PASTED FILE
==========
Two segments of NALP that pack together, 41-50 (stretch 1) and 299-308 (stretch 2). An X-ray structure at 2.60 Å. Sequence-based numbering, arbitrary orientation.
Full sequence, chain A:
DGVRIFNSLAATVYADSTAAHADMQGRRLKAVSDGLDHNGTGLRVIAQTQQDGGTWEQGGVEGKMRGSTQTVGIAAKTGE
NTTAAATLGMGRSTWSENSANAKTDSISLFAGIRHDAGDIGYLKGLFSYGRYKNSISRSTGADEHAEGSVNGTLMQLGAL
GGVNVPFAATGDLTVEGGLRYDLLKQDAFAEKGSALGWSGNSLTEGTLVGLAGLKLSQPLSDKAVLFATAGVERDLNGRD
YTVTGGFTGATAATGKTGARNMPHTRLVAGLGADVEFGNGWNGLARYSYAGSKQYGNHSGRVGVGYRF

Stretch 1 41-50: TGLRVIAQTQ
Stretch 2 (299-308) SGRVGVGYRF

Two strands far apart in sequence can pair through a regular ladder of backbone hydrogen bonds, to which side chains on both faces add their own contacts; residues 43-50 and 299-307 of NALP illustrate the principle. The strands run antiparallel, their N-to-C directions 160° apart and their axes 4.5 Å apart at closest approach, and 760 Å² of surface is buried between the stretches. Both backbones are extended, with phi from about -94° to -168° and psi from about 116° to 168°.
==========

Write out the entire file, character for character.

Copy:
Two segments of NALP that pack together, 41-50 (stretch 1) and 299-308 (stretch 2). An X-ray structure at 2.60 Å. Sequence-based numbering, arbitrary orientation.
Full sequence, chain A:
DGVRIFNSLAATVYADSTAAHADMQGRRLKAVSDGLDHNGTGLRVIAQTQQDGGTWEQGGVEGKMRGSTQTVGIAAKTGE
NTTAAATLGMGRSTWSENSANAKTDSISLFAGIRHDAGDIGYLKGLFSYGRYKNSISRSTGADEHAEGSVNGTLMQLGAL
GGVNVPFAATGDLTVEGGLRYDLLKQDAFAEKGSALGWSGNSLTEGTLVGLAGLKLSQPLSDKAVLFATAGVERDLNGRD
YTVTGGFTGATAATGKTGARNMPHTRLVAGLGADVEFGNGWNGLARYSYAGSKQYGNHSGRVGVGYRF

Stretch 1 41-50: TGLRVIAQTQ
Stretch 2 (299-308) SGRVGVGYRF

Two strands far apart in sequence can pair through a regular ladder of backbone hydrogen bonds, to which side chains on both faces add their own contacts; residues 43-50 and 299-307 of NALP illustrate the principle. The strands run antiparallel, their N-to-C directions 160° apart and their axes 4.5 Å apart at closest approach, and 760 Å² of surface is buried between the stretches. Both backbones are extended, with phi from about -94° to -168° and psi from about 116° to 168°.